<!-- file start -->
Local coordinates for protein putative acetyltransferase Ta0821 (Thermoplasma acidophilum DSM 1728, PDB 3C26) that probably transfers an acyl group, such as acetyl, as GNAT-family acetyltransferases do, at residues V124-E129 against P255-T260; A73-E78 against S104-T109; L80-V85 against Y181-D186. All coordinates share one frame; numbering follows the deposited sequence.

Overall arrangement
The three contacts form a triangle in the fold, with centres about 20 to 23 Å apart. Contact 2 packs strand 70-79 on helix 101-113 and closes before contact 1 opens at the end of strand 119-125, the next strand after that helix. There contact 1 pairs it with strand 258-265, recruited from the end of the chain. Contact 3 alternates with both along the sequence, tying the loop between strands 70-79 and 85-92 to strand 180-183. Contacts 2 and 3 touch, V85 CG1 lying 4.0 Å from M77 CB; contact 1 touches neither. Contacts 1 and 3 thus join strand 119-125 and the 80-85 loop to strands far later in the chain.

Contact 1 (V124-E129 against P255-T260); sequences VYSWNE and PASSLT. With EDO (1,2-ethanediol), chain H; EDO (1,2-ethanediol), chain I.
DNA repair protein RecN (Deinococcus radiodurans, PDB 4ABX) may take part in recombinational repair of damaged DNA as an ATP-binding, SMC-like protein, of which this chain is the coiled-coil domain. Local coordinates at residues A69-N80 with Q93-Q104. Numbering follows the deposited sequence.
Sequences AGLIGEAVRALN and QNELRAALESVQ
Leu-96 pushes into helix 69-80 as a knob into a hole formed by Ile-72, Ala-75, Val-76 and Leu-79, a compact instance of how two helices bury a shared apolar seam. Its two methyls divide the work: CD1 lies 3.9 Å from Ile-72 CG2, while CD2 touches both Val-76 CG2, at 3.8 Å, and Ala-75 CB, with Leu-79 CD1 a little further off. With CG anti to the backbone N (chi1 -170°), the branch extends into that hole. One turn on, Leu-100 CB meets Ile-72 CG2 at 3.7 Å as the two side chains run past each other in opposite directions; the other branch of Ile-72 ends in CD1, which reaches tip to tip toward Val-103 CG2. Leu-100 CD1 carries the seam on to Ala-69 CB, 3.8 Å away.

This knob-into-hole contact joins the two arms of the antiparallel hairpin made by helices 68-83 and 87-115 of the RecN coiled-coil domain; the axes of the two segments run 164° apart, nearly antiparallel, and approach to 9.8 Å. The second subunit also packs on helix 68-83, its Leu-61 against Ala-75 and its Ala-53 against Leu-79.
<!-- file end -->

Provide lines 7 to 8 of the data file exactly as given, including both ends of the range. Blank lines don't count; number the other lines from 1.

Leu-96 pushes into helix 69-80 as a knob into a hole formed by Ile-72, Ala-75, Val-76 and Leu-79, a compact instance of how two helices bury a shared apolar seam. Its two methyls divide the work: CD1 lies 3.9 Å from Ile-72 CG2, while CD2 touches both Val-76 CG2, at 3.8 Å, and Ala-75 CB, with Leu-79 CD1 a little further off. With CG anti to the backbone N (chi1 -170°), the branch extends into that hole. One turn on, Leu-100 CB meets Ile-72 CG2 at 3.7 Å as the two side chains run past each other in opposite directions; the other branch of Ile-72 ends in CD1, which reaches tip to tip toward Val-103 CG2. Leu-100 CD1 carries the seam on to Ala-69 CB, 3.8 Å away.

This knob-into-hole contact joins the two arms of the antiparallel hairpin made by helices 68-83 and 87-115 of the RecN coiled-coil domain; the axes of the two segments run 164° apart, nearly antiparallel, and approach to 9.8 Å. The second subunit also packs on helix 68-83, its Leu-61 against Ala-75 and its Ala-53 against Leu-79.